Why Was Adele was Bored when she Gave up Alcohol?

Sabrina Vallis
3 min readFeb 9, 2024

Abstinence is boring, but relapse can be worse.

Adele on an i-phone “When we were young.”
Photo by Abhijith Venugopal on Unsplash

There is an unlikely enemy in sobriety which Adele highlighted at a Las Vegas concert last year.

While interacting with some crowd members at one of her Las Vegas residency shows, the “I Drink Wine” singer revealed that she quit drinking.

Adele made her revelation while she teased a concertgoer for drinking “a pint of whiskey sour”.

“I stopped drinking — it feels like forever — maybe, like 3½ months,” she said after teasing the drinker. “It’s boring. Oh my God, it’s boring.”

“I mean, I was literally borderline alcoholic for quite a lot of my 20s,” she said later. “I miss it so much … so enjoy your whiskey sour. I’m very, very jealous.”

She had previously admitted to sinking four bottles of wine before lunch time at one point.

(That is nearly 40 units in four or five hours and theoretically would put someone in a coma at least; she either had extremely high “tolerance” when the body is kicked into high gear at detoxing, or she is lying.)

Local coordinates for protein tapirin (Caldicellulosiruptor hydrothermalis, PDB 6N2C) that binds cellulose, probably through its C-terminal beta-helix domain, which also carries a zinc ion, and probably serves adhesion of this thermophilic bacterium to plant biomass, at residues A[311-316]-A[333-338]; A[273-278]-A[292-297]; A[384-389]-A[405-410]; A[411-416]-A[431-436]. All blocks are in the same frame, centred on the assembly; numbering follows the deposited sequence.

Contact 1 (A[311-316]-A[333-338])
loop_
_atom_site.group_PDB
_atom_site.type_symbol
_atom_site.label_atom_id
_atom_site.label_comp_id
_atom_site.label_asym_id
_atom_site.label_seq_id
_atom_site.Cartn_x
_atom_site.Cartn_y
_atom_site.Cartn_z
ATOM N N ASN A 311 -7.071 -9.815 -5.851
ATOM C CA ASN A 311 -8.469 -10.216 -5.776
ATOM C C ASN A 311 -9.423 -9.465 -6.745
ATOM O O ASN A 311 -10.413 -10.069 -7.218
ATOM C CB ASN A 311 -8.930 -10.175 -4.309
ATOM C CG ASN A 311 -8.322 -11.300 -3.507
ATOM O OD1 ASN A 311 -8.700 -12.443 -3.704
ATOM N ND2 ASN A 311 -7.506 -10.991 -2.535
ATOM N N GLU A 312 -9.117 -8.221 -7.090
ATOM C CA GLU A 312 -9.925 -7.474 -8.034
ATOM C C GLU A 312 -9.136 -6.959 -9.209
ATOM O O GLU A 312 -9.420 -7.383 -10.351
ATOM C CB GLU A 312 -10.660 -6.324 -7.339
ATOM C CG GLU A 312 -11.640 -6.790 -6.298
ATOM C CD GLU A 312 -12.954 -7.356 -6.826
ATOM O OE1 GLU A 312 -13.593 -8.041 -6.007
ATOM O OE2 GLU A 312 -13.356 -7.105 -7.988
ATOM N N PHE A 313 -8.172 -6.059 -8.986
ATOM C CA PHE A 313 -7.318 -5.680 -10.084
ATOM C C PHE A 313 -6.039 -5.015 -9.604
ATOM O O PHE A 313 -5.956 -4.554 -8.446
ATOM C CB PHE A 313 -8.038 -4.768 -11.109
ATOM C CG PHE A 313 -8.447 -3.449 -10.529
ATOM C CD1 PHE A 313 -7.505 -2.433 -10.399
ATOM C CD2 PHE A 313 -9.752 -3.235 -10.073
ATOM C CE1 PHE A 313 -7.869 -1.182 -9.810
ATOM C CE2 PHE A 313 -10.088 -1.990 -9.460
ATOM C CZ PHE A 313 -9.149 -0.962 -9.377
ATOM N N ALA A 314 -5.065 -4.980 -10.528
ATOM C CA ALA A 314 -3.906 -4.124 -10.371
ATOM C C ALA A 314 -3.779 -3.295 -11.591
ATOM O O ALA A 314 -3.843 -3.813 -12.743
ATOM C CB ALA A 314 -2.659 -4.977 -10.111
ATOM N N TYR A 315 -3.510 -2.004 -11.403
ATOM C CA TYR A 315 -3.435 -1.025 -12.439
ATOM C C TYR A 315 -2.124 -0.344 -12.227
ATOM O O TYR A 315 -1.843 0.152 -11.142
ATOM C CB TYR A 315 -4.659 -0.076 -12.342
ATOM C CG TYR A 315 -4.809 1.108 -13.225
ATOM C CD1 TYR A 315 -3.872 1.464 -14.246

In November 2023 she announced her return to drinking:

The singer, 35, has decided to imbibe once again after staying sober for a few months.

As she prepares to enjoy some time off before starting her 2024 tour, the Grammy winner told the crowd at the Colosseum at Caesars Palace that she was lifting her self-imposed drinking ban.

Well, that did not last that long. And if Adele was really drinking that much during Covid she was not a borderline alcoholic but full blown!

However, what I am interested in is how she is bored by not drinking.

Most of us will adjust over time to the lower dopamine spikes but I suspect her job which encourages those same spikes but not artificially just through the nature of performing will keep her brain questing for the same highs whether she is performing or not.

The other thing about jobs or addictions that create highs is that you continue to chase them long after the curtain has gone down! Even if you know that tomorrow you may have to perform again.



Sabrina Vallis

Sobriety writer. NLP Master Practitioner and Nutritionist. Current research: Addiction and the Brain: Ways to Heal. Neuroscience helps us quit.